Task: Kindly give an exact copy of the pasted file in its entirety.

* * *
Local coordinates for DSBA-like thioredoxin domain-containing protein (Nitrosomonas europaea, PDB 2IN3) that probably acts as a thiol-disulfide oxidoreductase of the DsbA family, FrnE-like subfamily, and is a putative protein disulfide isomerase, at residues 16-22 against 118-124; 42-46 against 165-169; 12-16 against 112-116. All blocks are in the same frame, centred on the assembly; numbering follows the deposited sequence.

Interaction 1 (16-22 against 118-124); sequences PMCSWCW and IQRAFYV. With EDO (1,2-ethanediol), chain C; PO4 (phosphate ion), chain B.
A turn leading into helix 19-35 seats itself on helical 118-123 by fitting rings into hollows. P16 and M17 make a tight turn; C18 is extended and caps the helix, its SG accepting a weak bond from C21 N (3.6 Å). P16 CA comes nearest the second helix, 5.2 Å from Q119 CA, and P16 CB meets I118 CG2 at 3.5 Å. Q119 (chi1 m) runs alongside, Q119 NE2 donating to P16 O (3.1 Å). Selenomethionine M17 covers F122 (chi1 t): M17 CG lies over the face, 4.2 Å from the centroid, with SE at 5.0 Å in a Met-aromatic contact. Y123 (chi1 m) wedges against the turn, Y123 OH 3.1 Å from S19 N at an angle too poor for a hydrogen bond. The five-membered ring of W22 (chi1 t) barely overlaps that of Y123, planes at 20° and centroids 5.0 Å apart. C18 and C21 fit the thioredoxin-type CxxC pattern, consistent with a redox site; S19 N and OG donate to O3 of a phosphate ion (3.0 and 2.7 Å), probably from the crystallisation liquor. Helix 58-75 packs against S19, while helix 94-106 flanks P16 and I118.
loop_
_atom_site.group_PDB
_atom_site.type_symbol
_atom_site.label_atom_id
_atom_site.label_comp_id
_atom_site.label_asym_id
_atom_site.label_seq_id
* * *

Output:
Local coordinates for DSBA-like thioredoxin domain-containing protein (Nitrosomonas europaea, PDB 2IN3) that probably acts as a thiol-disulfide oxidoreductase of the DsbA family, FrnE-like subfamily, and is a putative protein disulfide isomerase, at residues 16-22 against 118-124; 42-46 against 165-169; 12-16 against 112-116. All blocks are in the same frame, centred on the assembly; numbering follows the deposited sequence.

Interaction 1 (16-22 against 118-124); sequences PMCSWCW and IQRAFYV. With EDO (1,2-ethanediol), chain C; PO4 (phosphate ion), chain B.
A turn leading into helix 19-35 seats itself on helical 118-123 by fitting rings into hollows. P16 and M17 make a tight turn; C18 is extended and caps the helix, its SG accepting a weak bond from C21 N (3.6 Å). P16 CA comes nearest the second helix, 5.2 Å from Q119 CA, and P16 CB meets I118 CG2 at 3.5 Å. Q119 (chi1 m) runs alongside, Q119 NE2 donating to P16 O (3.1 Å). Selenomethionine M17 covers F122 (chi1 t): M17 CG lies over the face, 4.2 Å from the centroid, with SE at 5.0 Å in a Met-aromatic contact. Y123 (chi1 m) wedges against the turn, Y123 OH 3.1 Å from S19 N at an angle too poor for a hydrogen bond. The five-membered ring of W22 (chi1 t) barely overlaps that of Y123, planes at 20° and centroids 5.0 Å apart. C18 and C21 fit the thioredoxin-type CxxC pattern, consistent with a redox site; S19 N and OG donate to O3 of a phosphate ion (3.0 and 2.7 Å), probably from the crystallisation liquor. Helix 58-75 packs against S19, while helix 94-106 flanks P16 and I118.
loop_
_atom_site.group_PDB
_atom_site.type_symbol
_atom_site.label_atom_id
_atom_site.label_comp_id
_atom_site.label_asym_id
_atom_site.label_seq_id